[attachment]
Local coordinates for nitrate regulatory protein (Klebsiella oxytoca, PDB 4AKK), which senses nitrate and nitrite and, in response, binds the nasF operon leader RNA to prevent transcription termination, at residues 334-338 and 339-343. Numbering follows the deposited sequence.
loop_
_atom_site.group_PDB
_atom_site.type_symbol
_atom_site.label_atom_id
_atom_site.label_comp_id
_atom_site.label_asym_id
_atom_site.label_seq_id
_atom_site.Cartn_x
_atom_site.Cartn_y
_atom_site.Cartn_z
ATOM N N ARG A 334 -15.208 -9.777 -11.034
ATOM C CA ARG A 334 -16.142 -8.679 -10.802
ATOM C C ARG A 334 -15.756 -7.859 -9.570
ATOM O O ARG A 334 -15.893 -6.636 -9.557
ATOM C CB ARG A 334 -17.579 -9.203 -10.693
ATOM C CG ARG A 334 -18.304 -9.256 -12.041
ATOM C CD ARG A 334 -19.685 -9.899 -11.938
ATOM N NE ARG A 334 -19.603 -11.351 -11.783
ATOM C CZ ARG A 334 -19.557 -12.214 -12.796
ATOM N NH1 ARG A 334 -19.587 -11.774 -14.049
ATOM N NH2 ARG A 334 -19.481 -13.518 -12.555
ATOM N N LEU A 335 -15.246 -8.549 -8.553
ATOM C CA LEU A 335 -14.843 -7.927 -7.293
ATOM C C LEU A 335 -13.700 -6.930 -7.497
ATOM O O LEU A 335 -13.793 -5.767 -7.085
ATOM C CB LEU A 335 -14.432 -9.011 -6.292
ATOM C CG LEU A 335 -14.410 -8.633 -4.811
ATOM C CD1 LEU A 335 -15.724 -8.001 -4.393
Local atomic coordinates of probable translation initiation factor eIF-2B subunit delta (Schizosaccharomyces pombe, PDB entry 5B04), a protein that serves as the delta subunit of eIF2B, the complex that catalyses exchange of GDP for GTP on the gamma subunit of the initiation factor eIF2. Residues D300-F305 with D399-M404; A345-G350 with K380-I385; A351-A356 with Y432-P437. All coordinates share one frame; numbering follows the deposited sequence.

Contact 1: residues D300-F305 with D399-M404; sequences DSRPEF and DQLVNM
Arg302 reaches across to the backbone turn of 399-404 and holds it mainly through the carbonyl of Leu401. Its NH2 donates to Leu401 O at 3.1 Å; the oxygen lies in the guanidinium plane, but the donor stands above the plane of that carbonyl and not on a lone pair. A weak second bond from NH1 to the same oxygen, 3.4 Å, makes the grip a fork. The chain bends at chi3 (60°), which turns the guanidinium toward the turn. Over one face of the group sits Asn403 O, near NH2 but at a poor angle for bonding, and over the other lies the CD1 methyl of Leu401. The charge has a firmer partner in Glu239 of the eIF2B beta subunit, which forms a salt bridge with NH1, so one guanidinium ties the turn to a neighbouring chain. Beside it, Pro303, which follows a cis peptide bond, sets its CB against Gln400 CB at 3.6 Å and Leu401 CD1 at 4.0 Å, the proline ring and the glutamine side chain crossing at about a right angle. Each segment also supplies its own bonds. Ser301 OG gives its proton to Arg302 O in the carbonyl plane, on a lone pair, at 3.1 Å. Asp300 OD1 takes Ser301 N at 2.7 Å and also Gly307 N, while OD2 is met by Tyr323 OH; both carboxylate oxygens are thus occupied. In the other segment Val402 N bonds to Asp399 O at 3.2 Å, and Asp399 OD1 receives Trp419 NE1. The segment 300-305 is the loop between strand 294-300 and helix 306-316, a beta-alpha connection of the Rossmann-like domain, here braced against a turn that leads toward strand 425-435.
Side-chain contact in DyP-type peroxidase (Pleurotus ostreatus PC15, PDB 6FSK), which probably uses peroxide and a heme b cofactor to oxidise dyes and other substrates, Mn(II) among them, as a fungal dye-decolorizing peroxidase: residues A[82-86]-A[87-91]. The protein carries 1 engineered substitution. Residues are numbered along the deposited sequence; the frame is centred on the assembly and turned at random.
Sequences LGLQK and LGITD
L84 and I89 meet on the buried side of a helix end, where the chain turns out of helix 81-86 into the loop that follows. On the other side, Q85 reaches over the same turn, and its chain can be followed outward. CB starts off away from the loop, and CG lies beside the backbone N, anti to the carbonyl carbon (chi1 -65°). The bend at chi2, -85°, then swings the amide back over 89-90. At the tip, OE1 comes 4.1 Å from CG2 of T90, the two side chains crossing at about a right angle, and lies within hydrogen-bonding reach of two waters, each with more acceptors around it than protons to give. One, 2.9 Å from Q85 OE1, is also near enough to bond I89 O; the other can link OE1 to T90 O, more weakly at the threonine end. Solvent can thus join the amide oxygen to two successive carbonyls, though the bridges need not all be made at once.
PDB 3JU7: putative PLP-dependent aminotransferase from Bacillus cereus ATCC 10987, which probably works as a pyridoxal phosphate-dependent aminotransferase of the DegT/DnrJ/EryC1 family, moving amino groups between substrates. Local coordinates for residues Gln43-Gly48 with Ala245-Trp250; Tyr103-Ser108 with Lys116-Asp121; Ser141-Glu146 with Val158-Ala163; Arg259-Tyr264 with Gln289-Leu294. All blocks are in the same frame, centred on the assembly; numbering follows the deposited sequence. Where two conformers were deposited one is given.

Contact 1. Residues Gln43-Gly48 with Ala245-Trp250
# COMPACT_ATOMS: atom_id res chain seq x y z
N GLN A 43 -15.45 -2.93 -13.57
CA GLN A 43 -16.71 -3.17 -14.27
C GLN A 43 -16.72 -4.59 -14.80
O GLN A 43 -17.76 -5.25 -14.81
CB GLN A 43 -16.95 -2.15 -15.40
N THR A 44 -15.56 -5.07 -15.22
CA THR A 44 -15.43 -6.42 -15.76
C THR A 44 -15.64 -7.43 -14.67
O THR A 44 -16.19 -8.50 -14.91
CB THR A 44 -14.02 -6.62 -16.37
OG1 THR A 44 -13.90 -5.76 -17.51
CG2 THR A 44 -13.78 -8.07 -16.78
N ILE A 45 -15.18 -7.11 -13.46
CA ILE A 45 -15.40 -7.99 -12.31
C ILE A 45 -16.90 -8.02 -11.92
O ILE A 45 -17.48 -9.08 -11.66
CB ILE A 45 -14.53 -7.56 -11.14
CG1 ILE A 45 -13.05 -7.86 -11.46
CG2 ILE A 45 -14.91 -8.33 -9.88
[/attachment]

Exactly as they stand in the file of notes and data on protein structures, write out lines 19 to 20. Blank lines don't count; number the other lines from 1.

ATOM N NE ARG A 334 -19.603 -11.351 -11.783
ATOM C CZ ARG A 334 -19.557 -12.214 -12.796